As I suspected, the hot water dispenser is one of the biggest electricity users we have. The toaster oven is quite a power hog too, but it’s on only for a few minutes per day so overall, it’s not bad. The space heater uses a lot of power too, but I need to figure out how how much power it uses per hour since it cycles on and off. I’ll redo this again when we need to turn on the heater in the winter.
To me, vampire power doesn’t seem to be a big factor in our household. The way I have the entertainment center setup, I’ll save 5 Watt hour or about 120 kWh/day at the most (5w x 24 hours.) That’s 3.6 kWh (kilowatt hours) per month. We are paying about 12 cents per kWh so the total savings comes to… drum roll…. 43 cents/month.
I paid $24.89 for the Belkin Conserve Power strip. At this rate it will take about 57 months to get that back. That’s not exactly a great investment.
Active Shut Down
The Belkin Conserve switch on the other hand needs an active hand to flip the switch. I know it’s almost just as easy to pull the plug, but I never do it. With the switch, I can turn it off for about 10 hours every weekdays. The Kill A Watt can find out how much energy a device uses over time. You just plug it in and check several hours later to see how much energy it used.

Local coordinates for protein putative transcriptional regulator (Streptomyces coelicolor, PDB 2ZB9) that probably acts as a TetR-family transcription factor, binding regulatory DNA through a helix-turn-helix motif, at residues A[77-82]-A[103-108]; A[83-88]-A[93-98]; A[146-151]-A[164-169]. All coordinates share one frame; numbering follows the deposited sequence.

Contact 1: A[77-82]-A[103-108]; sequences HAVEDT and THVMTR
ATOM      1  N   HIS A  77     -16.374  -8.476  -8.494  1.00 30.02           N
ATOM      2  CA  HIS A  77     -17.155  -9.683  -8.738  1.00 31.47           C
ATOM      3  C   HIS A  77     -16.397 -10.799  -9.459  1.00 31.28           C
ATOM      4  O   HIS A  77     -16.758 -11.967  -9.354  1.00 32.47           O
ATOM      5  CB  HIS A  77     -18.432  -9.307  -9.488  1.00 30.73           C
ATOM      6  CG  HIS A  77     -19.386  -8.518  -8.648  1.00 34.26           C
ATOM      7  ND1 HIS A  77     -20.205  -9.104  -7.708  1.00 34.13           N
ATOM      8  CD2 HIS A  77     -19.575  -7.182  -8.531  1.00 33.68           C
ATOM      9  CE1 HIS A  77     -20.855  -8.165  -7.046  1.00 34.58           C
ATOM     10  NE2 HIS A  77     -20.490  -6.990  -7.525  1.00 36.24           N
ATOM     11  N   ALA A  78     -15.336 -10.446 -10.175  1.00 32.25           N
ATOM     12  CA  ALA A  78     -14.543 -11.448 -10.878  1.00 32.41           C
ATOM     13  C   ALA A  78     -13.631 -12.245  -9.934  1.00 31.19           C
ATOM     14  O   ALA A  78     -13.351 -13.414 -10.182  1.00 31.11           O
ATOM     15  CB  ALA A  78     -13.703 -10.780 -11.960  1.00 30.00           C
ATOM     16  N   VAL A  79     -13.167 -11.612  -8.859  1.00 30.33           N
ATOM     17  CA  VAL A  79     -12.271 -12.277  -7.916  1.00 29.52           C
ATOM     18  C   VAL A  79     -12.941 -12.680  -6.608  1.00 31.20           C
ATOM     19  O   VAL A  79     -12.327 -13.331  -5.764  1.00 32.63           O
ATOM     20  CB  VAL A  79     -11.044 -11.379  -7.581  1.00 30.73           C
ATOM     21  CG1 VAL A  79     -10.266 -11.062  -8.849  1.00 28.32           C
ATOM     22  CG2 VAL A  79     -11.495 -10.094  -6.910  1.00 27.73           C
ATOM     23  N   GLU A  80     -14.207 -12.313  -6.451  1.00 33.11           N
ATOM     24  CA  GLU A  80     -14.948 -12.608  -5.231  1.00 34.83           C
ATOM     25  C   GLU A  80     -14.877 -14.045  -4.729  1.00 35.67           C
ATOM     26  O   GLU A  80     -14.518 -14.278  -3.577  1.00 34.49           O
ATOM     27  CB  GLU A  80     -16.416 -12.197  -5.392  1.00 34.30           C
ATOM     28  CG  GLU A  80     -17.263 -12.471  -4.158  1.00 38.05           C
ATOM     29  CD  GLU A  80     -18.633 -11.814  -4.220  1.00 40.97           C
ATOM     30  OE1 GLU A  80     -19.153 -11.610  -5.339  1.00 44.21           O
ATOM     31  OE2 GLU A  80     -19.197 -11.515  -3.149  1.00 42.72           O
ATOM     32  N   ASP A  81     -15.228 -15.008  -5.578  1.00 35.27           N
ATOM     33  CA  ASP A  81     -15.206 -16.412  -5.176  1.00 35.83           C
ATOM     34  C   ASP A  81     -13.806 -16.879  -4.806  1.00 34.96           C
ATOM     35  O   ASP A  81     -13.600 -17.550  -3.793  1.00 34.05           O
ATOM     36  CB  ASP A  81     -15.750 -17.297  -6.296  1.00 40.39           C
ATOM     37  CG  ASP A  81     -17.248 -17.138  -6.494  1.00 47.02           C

I plug the hot water heater in over night and got 530 Wh in 13 hours. That’s about 41 W per hour. That’s pretty surprising to me because it tells me the hot water dispenser didn’t spend that much time boiling water. In the previous table, we saw that it took 680 W while boiling water and used 36 W while keeping warm. Anyway, here is a small table to compare the hot water dispenser to our fridge (9.4 cubic feet total capacity.)
|Hot water dispenser||About 40.75 Wh|
|Small refrigerator||About 46.46 Wh|
Let’s calculate how much money we would save with the Belkin Conserve switch.
- 10 hours per day
- 20 working days per month
Are they worth it?
Light bulb reference from wiki.answers.com
A 60 watt light bulb uses 60 watts of power in a period of one hour or 60 watts in one minute or 60 watts in one second or 60 watts during any period of time.
How much total energy a 60 watt light bulb “consumes”, which is the amount of electricity that has to be paid-for, is measured in watt•hours (that’s watts times hours). So a 60 watt bulb consumes 60 watt•hours in one hour, or 60 Wh x 24 hr/day = 1440 Wh per day.
That is the same as 1.44 kilowatt•hours (kWh), so, if you look up what your electricity supplier charges for 1 kWh you can figure out how much it would cost you in money. If 1 kWh costs you 25 cents, then leaving a 60 watt light bulb switched on for 24 hours straight would cost you 1.44 kWh x 25¢/kWh = 36 cents.
For 2018, Joe plans to diversify his passive income by investing in US heartland real estate through RealtyShares. He has 3 rental units in Portland and he believes the local market is getting overpriced.
Joe highly recommends Personal Capital for DIY investors. He logs on to Personal Capital almost daily to check his cash flow and net worth. They have many useful tools that will help every investor analyze their portfolio and plan for retirement.